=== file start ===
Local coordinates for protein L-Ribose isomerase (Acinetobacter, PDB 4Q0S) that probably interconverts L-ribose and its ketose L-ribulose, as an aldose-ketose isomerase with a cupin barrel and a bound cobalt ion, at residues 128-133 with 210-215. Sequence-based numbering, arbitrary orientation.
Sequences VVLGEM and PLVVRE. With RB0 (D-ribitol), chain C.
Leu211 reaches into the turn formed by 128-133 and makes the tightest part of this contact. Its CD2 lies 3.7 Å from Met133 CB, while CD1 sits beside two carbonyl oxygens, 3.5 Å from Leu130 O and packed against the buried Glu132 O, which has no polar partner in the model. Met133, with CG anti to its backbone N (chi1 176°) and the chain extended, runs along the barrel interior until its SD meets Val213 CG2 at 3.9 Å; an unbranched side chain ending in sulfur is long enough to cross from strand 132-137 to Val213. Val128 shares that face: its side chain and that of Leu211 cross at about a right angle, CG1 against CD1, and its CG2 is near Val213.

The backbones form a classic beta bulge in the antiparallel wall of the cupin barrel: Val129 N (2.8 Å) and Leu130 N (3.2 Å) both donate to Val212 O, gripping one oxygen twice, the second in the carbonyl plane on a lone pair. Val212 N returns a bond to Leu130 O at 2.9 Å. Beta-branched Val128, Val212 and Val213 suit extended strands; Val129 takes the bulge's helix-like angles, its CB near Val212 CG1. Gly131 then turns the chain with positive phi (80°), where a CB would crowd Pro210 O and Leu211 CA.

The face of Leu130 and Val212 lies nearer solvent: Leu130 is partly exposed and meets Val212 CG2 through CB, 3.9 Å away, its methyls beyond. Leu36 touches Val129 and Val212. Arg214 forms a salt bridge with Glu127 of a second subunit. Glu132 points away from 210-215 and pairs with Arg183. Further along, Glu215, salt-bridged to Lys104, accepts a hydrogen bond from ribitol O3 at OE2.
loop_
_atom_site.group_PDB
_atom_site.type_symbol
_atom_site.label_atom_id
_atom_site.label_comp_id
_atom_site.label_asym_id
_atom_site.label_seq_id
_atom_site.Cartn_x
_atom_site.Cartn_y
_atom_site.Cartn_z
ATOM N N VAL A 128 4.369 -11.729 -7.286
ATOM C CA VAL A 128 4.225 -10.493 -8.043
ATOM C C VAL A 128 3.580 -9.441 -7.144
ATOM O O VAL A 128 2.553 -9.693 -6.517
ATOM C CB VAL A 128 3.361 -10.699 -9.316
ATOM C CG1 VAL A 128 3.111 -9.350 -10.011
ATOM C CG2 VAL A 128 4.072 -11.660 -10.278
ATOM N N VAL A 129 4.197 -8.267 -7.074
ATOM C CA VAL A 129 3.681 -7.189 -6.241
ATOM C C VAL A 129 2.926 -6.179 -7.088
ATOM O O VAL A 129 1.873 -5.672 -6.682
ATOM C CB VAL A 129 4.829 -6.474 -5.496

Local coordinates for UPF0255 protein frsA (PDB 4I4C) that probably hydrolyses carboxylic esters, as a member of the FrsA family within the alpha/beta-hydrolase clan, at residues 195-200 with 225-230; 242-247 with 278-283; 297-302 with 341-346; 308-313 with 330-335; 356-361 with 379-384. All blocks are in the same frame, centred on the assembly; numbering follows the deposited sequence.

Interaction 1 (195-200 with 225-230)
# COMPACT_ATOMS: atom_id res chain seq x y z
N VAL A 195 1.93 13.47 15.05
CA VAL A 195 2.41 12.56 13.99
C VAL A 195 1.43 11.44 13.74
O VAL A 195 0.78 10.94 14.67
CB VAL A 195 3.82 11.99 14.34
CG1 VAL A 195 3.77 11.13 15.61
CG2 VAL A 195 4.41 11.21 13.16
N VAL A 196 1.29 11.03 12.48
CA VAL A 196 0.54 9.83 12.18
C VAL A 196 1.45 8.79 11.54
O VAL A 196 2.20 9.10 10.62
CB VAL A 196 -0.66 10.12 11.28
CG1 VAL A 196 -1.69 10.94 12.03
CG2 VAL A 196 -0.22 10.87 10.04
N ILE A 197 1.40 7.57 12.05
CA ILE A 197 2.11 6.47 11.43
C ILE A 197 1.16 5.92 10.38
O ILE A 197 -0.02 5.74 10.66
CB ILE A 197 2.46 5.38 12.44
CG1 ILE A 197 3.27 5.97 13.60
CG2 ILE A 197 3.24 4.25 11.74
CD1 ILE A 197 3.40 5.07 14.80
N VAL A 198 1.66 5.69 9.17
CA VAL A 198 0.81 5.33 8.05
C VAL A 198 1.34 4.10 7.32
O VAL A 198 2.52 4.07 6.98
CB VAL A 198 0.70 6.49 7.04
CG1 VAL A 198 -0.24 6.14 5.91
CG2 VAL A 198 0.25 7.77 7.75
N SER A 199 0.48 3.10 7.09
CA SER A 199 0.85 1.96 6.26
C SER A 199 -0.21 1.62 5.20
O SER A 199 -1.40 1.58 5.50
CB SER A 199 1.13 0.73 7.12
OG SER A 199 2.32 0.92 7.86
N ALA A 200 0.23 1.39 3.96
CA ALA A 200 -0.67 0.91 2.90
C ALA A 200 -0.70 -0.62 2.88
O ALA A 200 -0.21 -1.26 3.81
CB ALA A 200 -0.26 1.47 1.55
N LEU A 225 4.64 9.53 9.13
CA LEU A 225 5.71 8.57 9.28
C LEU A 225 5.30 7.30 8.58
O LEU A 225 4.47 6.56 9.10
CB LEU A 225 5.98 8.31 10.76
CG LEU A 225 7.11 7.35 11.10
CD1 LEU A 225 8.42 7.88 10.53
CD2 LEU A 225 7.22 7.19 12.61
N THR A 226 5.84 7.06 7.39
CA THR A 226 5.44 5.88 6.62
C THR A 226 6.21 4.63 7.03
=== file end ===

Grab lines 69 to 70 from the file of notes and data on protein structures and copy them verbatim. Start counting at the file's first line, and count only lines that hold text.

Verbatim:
O ALA A 200 -0.21 -1.26 3.81
CB ALA A 200 -0.26 1.47 1.55